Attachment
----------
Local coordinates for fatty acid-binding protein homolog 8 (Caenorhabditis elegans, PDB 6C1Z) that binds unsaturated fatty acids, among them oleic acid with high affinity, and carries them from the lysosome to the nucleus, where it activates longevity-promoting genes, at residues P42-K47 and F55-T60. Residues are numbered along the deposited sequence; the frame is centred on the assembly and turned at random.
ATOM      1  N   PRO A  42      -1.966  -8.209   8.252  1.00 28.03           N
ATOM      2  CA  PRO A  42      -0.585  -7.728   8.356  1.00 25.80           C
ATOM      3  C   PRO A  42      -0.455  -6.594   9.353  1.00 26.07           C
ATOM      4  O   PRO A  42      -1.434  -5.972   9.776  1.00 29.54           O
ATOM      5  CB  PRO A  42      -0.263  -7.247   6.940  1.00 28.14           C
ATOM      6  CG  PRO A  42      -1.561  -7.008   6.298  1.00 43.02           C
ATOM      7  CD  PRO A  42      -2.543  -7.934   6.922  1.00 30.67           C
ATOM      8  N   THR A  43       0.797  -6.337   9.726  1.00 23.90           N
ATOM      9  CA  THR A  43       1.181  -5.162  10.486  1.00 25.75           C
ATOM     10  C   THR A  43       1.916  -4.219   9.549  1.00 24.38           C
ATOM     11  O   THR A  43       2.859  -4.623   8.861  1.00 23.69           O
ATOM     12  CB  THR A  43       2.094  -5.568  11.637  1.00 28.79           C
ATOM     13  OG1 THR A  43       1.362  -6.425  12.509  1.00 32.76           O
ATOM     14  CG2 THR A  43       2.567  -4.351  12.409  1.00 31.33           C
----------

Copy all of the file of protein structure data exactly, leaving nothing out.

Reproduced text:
Local coordinates for fatty acid-binding protein homolog 8 (Caenorhabditis elegans, PDB 6C1Z) that binds unsaturated fatty acids, among them oleic acid with high affinity, and carries them from the lysosome to the nucleus, where it activates longevity-promoting genes, at residues P42-K47 and F55-T60. Residues are numbered along the deposited sequence; the frame is centred on the assembly and turned at random.
ATOM      1  N   PRO A  42      -1.966  -8.209   8.252  1.00 28.03           N
ATOM      2  CA  PRO A  42      -0.585  -7.728   8.356  1.00 25.80           C
ATOM      3  C   PRO A  42      -0.455  -6.594   9.353  1.00 26.07           C
ATOM      4  O   PRO A  42      -1.434  -5.972   9.776  1.00 29.54           O
ATOM      5  CB  PRO A  42      -0.263  -7.247   6.940  1.00 28.14           C
ATOM      6  CG  PRO A  42      -1.561  -7.008   6.298  1.00 43.02           C
ATOM      7  CD  PRO A  42      -2.543  -7.934   6.922  1.00 30.67           C
ATOM      8  N   THR A  43       0.797  -6.337   9.726  1.00 23.90           N
ATOM      9  CA  THR A  43       1.181  -5.162  10.486  1.00 25.75           C
ATOM     10  C   THR A  43       1.916  -4.219   9.549  1.00 24.38           C
ATOM     11  O   THR A  43       2.859  -4.623   8.861  1.00 23.69           O
ATOM     12  CB  THR A  43       2.094  -5.568  11.637  1.00 28.79           C
ATOM     13  OG1 THR A  43       1.362  -6.425  12.509  1.00 32.76           O
ATOM     14  CG2 THR A  43       2.567  -4.351  12.409  1.00 31.33           C